Such area heating systems - which still qualify for payments from the government’s Renewable Heat Incentive (RHI) scheme if wood fuel from an accredited source is used - are becoming more popular and a surprisingly large number of organisations and families could benefit from them.
A district heating system provides heat and hot water to multiple properties. A central boiler heats water, which is then circulated around a highly-insulated network of underground pipes (known as the heat main) and distributed to the connected buildings via heat exchangers.
Usage by each building can be measured individually for the purposes of billing or identifying areas where steps can be taken to reduce energy usage.
Homeowners may find the idea of heating their houses via a shared system a little unusual, but most people will have some experience of them, even if they do not know it. Hospitals, university campuses, schools and blocks of flats are among the settings that they have been used in the UK, although they are much more common for residential heating in Denmark and Austria.
District heating systems offer a number of advantages for homeowners and building occupiers over more traditional single-dwelling alternatives. They include:
They also offer the potential for significantly reduced C02 emissions, particularly when fuel from a renewable source (such as wood from well managed forests) is used.
However, the scenario is slightly different for district heating systems, as the price gap between biomass and oil or gas boilers becomes comparatively smaller as the installations get bigger. Once the running costs and RHI income are added to the calculations, wood-burning biomass boilers are often by far the most cost-effective option for district heating systems.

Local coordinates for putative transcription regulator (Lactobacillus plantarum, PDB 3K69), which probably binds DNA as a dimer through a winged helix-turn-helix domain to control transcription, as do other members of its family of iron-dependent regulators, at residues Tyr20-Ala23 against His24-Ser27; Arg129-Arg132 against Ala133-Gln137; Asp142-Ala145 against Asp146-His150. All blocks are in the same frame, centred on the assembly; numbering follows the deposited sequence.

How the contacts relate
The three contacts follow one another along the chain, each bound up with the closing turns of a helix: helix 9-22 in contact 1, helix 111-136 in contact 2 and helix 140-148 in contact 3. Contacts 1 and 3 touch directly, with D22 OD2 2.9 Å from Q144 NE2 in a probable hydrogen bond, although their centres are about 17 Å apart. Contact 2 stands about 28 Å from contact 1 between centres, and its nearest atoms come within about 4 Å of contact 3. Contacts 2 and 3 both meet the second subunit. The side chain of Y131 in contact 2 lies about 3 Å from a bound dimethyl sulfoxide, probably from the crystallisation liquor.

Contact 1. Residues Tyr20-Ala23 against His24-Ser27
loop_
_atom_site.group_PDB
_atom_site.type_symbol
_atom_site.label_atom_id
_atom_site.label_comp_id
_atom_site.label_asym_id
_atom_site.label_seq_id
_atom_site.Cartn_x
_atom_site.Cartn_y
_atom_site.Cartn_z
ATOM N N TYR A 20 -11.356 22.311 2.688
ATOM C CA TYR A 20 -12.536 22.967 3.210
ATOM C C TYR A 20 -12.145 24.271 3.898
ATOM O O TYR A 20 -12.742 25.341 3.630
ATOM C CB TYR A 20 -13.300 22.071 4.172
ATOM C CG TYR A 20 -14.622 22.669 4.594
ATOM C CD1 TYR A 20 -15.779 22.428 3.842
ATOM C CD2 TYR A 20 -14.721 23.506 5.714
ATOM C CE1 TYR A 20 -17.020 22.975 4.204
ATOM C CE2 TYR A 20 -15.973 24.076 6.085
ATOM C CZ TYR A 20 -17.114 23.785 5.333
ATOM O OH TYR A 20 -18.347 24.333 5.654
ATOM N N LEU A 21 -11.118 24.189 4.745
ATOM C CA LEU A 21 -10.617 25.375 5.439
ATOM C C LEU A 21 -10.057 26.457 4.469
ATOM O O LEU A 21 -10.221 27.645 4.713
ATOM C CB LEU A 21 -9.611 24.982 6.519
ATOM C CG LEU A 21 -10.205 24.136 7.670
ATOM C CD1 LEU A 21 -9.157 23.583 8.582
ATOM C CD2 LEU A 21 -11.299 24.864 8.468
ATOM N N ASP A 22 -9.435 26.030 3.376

They are also much more effective at cutting CO2 emissions, as wood is a carbon neutral fuel (the C02 captured by trees as they grow is equal to that released into the atmosphere when wood is burned). Huge reductions are achievable from installations that use multiple wood-burning boilers and have energy outputs of more than 200kW - something that can be particularly beneficial to businesses with large premises.
The low CO2 emissions associated with wood-burning biomass boiler based district heating systems can be a real advantage to housing developers. They help to achieve Code for Sustainable Homes compliance and with any local emissions targets. Cheap heating and hot water from an environmentally-friendly source may also impress buyers and prospective tenants.
While switching to a biomass district heating system on an existing housing estate may prove too difficult to achieve, there are a number of environments in which it is both a practical and cost-effective choice.
Typically, settings with multiple associated properties could benefit from the lower energy costs and carbon emissions of district heating, including:
For further information about wood-burning biomass boilers and district heating systems or to request a site visit and quote, please contact Denby Dale Energy.